White Ibises, Behind BraeBurn No. 14, January 30, 2017
White Ibises like the two in the photo are not uncommon at BraeBurn but because BraeBurn’s lakes are mostly ringed by bulkheads, there is not a lot of lakefront footage where our White Ibises like to stand and probe the muddy shoreline with their distinctive curved pink to orange beaks. But the pond behind number 14 and near the green of number 17, as well as the north end of the lake on number 18, is the perfect wading and feeding habitat for shore birds.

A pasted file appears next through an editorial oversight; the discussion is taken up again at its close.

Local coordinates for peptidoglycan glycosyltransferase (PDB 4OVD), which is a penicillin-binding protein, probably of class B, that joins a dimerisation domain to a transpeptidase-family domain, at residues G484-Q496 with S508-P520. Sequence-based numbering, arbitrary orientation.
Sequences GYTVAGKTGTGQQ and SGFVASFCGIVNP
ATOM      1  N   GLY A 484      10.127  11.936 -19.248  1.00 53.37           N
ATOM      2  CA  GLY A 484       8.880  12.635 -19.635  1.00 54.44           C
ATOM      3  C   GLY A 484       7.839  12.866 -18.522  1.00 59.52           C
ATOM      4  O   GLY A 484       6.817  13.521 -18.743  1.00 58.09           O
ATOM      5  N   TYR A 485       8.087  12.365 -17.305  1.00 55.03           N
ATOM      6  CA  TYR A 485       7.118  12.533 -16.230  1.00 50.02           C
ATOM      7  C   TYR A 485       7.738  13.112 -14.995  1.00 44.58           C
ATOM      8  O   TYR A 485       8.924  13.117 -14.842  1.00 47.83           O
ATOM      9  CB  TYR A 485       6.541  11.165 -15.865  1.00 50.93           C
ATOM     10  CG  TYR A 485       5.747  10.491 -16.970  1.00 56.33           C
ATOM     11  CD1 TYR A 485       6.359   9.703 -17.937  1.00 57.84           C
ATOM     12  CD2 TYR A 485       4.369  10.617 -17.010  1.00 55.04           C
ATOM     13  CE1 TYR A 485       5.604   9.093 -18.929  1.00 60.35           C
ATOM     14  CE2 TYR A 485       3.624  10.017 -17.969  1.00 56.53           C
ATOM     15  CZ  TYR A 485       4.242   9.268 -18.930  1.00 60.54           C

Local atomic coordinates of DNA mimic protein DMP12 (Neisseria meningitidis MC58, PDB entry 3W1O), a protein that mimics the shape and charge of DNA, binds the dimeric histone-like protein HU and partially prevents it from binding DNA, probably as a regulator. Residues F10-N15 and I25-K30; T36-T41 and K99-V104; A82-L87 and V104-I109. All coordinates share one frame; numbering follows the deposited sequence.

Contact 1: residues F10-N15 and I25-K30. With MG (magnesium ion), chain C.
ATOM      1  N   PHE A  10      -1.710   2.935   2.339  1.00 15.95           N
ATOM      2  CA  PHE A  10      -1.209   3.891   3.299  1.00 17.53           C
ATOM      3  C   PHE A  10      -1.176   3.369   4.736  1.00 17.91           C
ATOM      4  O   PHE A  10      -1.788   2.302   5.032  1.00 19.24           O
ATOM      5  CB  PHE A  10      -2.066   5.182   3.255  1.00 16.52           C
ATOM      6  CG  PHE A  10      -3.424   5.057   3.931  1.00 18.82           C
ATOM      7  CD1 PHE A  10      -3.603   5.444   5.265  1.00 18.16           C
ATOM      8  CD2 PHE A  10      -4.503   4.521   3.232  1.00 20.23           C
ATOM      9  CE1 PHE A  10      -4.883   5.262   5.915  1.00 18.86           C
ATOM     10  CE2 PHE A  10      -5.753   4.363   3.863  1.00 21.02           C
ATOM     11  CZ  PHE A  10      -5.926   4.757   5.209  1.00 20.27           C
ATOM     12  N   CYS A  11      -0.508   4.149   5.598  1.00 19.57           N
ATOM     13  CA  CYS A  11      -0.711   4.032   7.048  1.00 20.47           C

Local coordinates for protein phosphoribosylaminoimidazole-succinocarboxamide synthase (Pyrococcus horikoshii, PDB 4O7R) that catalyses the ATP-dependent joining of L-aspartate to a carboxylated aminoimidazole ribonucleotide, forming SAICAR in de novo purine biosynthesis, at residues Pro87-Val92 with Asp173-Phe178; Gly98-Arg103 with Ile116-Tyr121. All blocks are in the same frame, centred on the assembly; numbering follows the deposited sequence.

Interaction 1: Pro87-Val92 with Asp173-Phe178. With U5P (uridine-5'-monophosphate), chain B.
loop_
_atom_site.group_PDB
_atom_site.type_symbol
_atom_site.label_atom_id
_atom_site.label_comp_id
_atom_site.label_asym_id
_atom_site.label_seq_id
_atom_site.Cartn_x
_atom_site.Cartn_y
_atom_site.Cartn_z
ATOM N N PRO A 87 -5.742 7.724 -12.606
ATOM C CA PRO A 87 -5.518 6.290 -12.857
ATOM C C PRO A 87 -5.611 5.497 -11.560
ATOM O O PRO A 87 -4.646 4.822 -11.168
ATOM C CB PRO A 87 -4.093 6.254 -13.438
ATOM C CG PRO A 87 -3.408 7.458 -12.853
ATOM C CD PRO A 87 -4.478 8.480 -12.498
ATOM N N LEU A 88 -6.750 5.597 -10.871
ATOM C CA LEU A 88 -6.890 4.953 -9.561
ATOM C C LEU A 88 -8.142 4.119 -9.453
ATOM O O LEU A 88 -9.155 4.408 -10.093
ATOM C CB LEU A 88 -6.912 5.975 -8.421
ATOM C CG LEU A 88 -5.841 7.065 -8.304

The White Ibis is mostly a coastal species, ranging from North Carolina south to Florida and all along the Gulf Coast. It’s a year-round resident in those coastal areas as well as at BraeBurn.
Another distinctive feature of a White Ibis, other than the obvious and large curved pink-orange bill, is its blue eyes. The bird identification website
www.whatbird.com shows that only three birds out of 944 North American
birds have blue eyes - and BraeBurn has two of the three: the White Ibis and
the Double-crested Cormorant. Actually, the Neotropic Cormorant also has
blue eyes so BraeBurn has three of the four North American blue-eyed birds.
The fourth species, the Spectacled Eider, is an arctic Alaskan coastal bird
that we will not be seeing here – until the next Ice Age!